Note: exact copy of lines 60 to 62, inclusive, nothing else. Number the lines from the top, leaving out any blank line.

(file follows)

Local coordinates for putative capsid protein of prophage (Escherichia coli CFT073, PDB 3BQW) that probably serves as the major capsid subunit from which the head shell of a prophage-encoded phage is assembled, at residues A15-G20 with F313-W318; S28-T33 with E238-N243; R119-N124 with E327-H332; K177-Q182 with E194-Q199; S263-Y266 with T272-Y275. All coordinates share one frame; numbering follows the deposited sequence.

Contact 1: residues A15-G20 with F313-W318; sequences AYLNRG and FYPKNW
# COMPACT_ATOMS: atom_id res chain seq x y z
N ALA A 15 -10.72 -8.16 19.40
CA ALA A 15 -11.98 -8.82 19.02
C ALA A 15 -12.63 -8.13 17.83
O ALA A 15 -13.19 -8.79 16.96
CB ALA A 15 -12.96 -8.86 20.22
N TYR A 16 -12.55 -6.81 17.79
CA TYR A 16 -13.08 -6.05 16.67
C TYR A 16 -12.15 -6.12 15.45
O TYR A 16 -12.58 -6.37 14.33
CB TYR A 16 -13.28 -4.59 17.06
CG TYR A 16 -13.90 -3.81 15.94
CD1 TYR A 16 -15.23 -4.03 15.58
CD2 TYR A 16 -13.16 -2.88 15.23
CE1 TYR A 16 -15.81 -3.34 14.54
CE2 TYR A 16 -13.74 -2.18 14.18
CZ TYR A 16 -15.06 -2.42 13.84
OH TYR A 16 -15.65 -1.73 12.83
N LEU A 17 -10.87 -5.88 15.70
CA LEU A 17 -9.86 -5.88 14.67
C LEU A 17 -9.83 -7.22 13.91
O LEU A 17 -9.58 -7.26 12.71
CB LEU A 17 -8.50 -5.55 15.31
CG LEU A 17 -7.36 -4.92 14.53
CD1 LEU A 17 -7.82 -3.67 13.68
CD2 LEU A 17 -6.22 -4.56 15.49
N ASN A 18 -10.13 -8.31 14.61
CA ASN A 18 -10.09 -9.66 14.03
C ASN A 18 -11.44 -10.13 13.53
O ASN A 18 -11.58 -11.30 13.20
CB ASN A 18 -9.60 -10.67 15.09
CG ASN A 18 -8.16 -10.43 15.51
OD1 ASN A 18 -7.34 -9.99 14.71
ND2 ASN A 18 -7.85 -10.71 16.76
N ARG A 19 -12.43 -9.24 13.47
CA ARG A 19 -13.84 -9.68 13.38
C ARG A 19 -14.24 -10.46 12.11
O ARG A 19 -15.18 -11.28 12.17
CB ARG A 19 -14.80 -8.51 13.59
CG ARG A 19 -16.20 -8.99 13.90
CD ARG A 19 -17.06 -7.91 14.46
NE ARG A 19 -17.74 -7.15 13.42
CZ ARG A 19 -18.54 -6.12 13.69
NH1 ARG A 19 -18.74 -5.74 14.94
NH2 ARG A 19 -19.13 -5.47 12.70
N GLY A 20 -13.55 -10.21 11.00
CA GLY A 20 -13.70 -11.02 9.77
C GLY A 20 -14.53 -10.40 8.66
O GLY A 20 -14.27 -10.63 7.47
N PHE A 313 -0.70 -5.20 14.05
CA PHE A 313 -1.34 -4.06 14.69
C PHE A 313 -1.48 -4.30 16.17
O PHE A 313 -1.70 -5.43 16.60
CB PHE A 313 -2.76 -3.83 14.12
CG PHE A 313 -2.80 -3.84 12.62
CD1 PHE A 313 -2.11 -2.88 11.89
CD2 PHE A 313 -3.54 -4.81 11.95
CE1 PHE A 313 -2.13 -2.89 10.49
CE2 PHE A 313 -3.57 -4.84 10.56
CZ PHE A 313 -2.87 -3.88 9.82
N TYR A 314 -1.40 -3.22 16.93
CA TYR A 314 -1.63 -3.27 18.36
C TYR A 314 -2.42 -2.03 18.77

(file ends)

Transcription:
CE1 PHE A 313 -2.13 -2.89 10.49
CE2 PHE A 313 -3.57 -4.84 10.56
CZ PHE A 313 -2.87 -3.88 9.82